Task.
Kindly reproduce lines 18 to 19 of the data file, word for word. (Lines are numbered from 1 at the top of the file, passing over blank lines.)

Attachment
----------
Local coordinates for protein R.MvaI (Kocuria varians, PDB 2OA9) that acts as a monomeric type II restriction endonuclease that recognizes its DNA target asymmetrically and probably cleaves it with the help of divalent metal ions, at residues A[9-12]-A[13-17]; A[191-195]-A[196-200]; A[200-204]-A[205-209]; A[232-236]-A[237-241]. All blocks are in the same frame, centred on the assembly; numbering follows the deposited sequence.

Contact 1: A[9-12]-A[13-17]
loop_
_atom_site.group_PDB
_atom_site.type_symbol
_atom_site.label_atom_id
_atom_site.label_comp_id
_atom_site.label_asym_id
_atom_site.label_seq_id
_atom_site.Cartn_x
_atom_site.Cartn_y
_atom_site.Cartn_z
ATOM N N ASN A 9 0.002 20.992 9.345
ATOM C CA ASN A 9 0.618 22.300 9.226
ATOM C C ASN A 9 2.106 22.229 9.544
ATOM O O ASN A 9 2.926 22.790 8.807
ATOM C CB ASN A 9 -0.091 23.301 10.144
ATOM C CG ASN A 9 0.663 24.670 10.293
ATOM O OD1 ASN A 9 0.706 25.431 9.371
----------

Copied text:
ATOM C CG ASN A 9 0.663 24.670 10.293
ATOM O OD1 ASN A 9 0.706 25.431 9.371